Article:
The Grammy Sized Elephant in the Room
It’s no secret that record labels are suffering financially these days, big and small alike. Digital piracy costs the industry billions of dollars in lost revenue each year, making it tough to recoup the money invested in new artists. It’s not uncommon for a major label to spend over $1 million breaking a new act in the U.S., and the cost of putting out an album for a superstar like Beyonce or Lady Gaga can be astronomical. Getting that money back is tough when fewer people pay for music, and while independent labels are significantly impacted by piracy, I don’t think that’s what’s killing the majors.
What’s killing them is shit music.
I watched the live broadcast of this year’s Grammy Nomination concert on TV and… ok, that’s not entirely true. I watched as much as I could bear. Which meant I was flipping the channel often, and using the mute button more than the Nielsen Ratings people would approve of. I wasn’t expecting to enjoy much of the Top-40 drivel being peddled, but I was absolutely flabbergasted by the level of ineptitude deemed worthy of appearing at this concert.
Kicking things off was Katy Perry and her insipid training-bra-maxi-pad-hairspray jingle, “California Girls.” Note to the Grammys: Artists that can’t sing without a recording engineer Auto Tuning them do not make for a good first impression. I would have preferred it if she’d lip-synched the song; at least that way she could focus on dance moves and I could have enjoyed some primetime titty shaking. Later on, after her flat and uninspired performance, Perry was interviewed and, honest to God, she wears so much makeup that you’d need a putty knife to scrape it off. I mean, she doesn’t even look human. It’s one thing to manufacture pop music, but to actually have Madame Tussaud’s wax dummies on stage shows how desperate things have become. Capitol Records: this artist is a cornerstone of your label and she blows. This is why you are losing money.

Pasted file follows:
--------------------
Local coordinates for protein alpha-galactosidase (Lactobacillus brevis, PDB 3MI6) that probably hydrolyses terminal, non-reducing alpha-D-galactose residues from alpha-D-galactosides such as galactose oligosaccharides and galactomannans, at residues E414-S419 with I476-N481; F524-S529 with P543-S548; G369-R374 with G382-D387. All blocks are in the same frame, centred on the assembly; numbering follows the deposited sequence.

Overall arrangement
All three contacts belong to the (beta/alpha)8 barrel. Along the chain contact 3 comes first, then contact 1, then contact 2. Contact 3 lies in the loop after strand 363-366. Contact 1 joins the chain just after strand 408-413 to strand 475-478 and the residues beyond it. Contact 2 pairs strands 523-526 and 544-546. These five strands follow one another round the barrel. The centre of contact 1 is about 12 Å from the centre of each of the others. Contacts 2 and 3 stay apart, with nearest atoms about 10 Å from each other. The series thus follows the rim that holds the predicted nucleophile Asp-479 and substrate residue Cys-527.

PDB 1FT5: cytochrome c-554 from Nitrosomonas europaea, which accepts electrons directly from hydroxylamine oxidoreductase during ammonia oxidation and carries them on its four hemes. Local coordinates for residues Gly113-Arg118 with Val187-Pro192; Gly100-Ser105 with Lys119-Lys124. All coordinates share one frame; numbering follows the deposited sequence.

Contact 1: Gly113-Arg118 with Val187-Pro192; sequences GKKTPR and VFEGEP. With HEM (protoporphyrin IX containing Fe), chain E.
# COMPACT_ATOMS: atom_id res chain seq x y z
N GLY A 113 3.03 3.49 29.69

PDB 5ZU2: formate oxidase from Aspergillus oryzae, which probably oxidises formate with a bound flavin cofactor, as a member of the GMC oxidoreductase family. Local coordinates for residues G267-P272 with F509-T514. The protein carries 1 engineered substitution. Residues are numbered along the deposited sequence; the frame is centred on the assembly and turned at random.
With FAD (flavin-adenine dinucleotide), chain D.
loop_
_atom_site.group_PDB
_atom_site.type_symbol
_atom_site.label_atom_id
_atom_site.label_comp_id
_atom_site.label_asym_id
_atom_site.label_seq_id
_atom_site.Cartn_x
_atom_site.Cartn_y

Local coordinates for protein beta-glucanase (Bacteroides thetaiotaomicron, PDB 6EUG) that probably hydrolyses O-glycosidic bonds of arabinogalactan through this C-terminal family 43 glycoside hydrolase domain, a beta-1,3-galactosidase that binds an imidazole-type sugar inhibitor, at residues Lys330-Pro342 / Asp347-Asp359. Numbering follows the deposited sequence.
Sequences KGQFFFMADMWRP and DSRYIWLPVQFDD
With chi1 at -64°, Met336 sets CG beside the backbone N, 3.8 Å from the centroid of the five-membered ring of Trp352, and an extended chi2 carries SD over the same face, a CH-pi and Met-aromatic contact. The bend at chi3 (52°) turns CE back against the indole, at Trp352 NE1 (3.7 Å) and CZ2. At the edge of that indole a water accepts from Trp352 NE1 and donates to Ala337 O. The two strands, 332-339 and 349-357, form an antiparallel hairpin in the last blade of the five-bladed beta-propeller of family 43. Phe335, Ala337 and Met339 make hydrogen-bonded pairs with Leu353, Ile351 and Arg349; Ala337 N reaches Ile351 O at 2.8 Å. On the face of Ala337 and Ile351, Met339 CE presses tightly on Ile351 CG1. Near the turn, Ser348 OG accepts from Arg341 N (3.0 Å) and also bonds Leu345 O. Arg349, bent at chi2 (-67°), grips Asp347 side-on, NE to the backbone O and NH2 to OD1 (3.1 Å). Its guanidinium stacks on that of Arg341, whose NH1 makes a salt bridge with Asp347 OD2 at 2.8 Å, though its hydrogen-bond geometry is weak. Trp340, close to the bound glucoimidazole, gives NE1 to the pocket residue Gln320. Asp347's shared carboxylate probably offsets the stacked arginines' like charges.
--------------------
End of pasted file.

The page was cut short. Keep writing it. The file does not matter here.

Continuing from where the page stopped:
Unfortunately, Perry’s catchy tune was a highlight of the concert, which, it soon became obvious, was more enjoyable for its rubbernecking train wreck appeal than for any musical highlights. Speaking of which, what a great segue into the horror that was Train’s performance of “Hey, Soul Sister,” courtesy of Sony Music.
There’s a chapter in Gabriel Garcia Marquez’s 100 Years of Solitude where one of the Aurelianos (or one of the Jose’s, who can keep them straight?) is loaded onto a train with thousands of corpses and left for dead. The sole survivor of this horrible journey, nobody in the village believes his tale, and he dies alone and without vindication. I would choose to ride that train a million times rather than watch “Hey, Soul Sister” again — even with the sound off. The decrepit middle-aged singer is the kind of guy I can imagine my mom having a crush on, and once again the concert was fronted by a singer who cannot sing. I do give him credit for one thing though. He gave his dance moves a real college try, despite having zero mobility in his waist. Maybe his caregiver forgot to rub Ben-Gay on his back before the show.